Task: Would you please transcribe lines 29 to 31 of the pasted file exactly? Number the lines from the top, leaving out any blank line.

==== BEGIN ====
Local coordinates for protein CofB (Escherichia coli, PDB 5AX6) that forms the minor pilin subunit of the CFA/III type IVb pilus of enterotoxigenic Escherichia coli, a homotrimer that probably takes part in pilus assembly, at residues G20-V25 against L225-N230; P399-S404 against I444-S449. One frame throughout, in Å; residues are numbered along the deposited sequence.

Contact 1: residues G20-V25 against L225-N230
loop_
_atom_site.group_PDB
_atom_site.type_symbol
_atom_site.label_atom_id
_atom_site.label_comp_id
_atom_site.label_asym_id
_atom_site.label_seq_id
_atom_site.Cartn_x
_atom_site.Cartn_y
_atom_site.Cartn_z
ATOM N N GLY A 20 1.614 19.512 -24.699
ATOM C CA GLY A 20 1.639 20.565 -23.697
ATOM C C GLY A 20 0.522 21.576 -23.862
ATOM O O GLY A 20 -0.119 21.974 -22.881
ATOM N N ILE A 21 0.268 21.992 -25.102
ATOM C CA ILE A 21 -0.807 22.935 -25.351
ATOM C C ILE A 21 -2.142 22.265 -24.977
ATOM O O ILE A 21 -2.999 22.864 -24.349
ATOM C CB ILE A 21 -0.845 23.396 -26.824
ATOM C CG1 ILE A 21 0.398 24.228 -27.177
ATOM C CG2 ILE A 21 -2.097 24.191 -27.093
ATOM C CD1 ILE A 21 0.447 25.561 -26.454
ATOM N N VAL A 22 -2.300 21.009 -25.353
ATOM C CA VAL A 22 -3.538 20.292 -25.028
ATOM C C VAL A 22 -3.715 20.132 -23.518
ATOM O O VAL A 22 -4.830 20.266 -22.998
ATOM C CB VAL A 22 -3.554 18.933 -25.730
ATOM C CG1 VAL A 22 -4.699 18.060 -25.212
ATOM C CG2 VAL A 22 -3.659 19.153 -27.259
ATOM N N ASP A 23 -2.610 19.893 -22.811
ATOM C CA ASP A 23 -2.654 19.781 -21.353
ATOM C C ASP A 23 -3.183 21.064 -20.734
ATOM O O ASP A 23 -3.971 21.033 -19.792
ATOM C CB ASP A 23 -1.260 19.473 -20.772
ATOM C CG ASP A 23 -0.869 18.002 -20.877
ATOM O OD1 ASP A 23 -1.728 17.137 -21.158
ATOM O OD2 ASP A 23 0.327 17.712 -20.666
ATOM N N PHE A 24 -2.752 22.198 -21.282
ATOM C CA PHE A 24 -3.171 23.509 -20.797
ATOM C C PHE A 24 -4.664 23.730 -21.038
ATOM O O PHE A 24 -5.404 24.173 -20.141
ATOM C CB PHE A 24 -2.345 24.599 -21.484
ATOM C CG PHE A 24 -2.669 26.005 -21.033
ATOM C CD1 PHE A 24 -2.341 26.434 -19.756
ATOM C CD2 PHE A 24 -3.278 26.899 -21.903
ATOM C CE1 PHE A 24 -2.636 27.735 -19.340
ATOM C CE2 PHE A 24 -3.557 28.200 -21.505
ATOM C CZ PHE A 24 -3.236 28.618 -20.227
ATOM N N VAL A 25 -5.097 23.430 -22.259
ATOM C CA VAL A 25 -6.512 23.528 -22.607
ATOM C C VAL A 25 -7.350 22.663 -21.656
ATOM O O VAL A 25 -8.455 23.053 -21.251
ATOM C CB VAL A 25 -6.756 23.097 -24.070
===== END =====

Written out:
ATOM C CB VAL A 22 -3.554 18.933 -25.730
ATOM C CG1 VAL A 22 -4.699 18.060 -25.212
ATOM C CG2 VAL A 22 -3.659 19.153 -27.259